Sunday, 20 October 2013

A new species of Cicada from Meghalaya State in northeast India.

Cicadas (Cicadoidea) are large members of the True Bug order (Hemiptera) related to Leafhoppers and Spittlebugs. Male Cicadas produce a loud song, similar to that of Crickets, when seeking a mate, though this song is produced in a quite different way, by vibrating special membranes on the Insect's abdomen rather than by rubbing limbs or wings together. Nevertheless this habit, combined with the large size of Cicadas, has led to them being referred to colloquially as Crickets or Locusts in many parts of the world. Cicadas have an unusual life cycle, living out most of their lives as a burrowing juvenile, then emerging on mass as adults to reproduce after a period of time specific to the species; one North American species only emerging at seventeen year intervals.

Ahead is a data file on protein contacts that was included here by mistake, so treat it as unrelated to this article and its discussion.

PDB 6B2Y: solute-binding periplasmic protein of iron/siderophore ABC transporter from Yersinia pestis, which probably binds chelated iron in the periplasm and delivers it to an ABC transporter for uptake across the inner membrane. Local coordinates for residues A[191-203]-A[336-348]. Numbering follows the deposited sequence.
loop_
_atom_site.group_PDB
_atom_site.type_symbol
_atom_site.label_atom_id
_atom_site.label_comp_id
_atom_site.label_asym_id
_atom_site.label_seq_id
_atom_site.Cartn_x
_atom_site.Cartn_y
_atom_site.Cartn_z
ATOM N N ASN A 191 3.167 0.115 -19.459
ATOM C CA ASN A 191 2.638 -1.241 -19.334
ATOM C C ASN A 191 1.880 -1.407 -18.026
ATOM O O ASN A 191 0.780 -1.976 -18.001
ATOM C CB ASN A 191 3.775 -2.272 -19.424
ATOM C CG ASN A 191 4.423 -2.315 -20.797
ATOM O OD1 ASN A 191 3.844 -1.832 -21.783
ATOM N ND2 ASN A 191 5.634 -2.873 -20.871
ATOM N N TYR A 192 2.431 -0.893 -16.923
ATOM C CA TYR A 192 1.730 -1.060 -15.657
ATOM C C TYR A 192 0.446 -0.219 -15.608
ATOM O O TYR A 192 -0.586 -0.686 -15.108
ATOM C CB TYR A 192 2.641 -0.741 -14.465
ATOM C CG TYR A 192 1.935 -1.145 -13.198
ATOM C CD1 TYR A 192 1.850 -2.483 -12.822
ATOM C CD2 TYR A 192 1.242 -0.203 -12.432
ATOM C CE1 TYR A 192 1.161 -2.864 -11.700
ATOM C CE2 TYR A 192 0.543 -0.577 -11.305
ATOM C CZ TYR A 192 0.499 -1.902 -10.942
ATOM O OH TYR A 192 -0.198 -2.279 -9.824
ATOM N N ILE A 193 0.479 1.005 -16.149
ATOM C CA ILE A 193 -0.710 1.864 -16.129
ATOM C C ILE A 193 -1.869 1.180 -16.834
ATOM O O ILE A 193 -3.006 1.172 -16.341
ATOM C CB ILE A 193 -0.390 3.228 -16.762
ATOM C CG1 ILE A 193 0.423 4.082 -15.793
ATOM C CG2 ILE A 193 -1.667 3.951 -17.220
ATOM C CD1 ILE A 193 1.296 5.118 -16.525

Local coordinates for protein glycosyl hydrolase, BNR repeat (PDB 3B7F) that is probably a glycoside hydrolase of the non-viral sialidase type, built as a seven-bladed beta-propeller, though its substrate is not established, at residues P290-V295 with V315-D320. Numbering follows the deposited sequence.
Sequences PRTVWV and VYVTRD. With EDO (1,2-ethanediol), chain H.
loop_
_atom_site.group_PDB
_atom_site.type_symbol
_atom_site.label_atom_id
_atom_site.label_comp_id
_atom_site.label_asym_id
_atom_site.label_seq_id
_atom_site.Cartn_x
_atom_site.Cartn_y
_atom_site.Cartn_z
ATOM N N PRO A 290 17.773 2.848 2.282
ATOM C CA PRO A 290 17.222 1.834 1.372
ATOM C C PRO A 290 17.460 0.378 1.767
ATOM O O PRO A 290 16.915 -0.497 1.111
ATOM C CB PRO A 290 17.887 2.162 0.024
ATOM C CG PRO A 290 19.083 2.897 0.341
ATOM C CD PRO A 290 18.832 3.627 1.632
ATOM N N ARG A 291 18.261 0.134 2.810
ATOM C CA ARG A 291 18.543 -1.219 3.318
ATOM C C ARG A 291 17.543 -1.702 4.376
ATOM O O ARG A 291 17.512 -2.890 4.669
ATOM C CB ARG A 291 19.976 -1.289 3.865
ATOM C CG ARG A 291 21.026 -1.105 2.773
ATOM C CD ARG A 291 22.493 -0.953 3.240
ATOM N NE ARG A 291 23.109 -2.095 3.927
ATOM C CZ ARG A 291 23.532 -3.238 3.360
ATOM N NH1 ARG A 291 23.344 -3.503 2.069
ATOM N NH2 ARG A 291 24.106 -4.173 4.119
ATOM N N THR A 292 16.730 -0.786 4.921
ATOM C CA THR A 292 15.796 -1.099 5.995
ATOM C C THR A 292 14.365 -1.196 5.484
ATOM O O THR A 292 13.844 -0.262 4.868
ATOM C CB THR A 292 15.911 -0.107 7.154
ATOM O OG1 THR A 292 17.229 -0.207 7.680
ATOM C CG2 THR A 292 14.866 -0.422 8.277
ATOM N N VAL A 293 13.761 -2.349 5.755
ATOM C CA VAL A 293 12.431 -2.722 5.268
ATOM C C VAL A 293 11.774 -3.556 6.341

In a paper published in the journal Zootaxa on 29 August 2013, Sudhanya Hajong of the Centre for Insects Systematic at the Department of Zoology at North-Eastern Hill University and Salmah Yaakop of the School of Environmental and Natural Resource Sciences at Universiti Kebangsaan Malaysia describe a new species of Cicada from Meghalaya State in northeast India. 

The new species is placed in the genus Chremistica, and given the specific name ribhoi, after the Ri Bhoi District of Meghalaya, where it was discovered. Chremistica ribhoi is a 25-28 mm black and brown Cicada with a four-year life-cycle; it last emerged in May 2010 and 2006. It was found living at two sites, near Siden and Lailad villages, both in Ri Bhoi District, and is apparently well known to the local population, who regard it as a useful food animal.

Chremistica ribhoi, male specimen. Hajong & Yaakop (2013).

The approximate location of the area where Chremistica ribhoi was discovered. Google Maps.


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